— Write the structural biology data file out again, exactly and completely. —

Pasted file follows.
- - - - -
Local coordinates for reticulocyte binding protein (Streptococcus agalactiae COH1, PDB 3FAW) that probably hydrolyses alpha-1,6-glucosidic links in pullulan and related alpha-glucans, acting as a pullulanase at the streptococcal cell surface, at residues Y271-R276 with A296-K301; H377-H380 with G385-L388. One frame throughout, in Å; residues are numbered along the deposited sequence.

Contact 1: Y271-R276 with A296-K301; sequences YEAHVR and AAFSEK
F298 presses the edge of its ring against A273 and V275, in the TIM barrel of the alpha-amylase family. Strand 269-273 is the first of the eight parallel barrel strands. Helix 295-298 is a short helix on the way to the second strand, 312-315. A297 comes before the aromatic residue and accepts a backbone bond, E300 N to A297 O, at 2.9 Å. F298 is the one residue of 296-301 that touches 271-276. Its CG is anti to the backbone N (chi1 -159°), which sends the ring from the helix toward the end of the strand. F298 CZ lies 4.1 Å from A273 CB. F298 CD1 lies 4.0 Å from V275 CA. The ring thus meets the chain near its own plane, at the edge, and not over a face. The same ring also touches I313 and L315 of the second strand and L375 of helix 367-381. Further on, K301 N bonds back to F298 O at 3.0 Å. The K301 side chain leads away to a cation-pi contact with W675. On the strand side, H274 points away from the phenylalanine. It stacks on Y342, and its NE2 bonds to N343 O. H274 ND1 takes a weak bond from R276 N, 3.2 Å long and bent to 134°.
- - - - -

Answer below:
Local coordinates for reticulocyte binding protein (Streptococcus agalactiae COH1, PDB 3FAW) that probably hydrolyses alpha-1,6-glucosidic links in pullulan and related alpha-glucans, acting as a pullulanase at the streptococcal cell surface, at residues Y271-R276 with A296-K301; H377-H380 with G385-L388. One frame throughout, in Å; residues are numbered along the deposited sequence.

Contact 1: Y271-R276 with A296-K301; sequences YEAHVR and AAFSEK
F298 presses the edge of its ring against A273 and V275, in the TIM barrel of the alpha-amylase family. Strand 269-273 is the first of the eight parallel barrel strands. Helix 295-298 is a short helix on the way to the second strand, 312-315. A297 comes before the aromatic residue and accepts a backbone bond, E300 N to A297 O, at 2.9 Å. F298 is the one residue of 296-301 that touches 271-276. Its CG is anti to the backbone N (chi1 -159°), which sends the ring from the helix toward the end of the strand. F298 CZ lies 4.1 Å from A273 CB. F298 CD1 lies 4.0 Å from V275 CA. The ring thus meets the chain near its own plane, at the edge, and not over a face. The same ring also touches I313 and L315 of the second strand and L375 of helix 367-381. Further on, K301 N bonds back to F298 O at 3.0 Å. The K301 side chain leads away to a cation-pi contact with W675. On the strand side, H274 points away from the phenylalanine. It stacks on Y342, and its NE2 bonds to N343 O. H274 ND1 takes a weak bond from R276 N, 3.2 Å long and bent to 134°.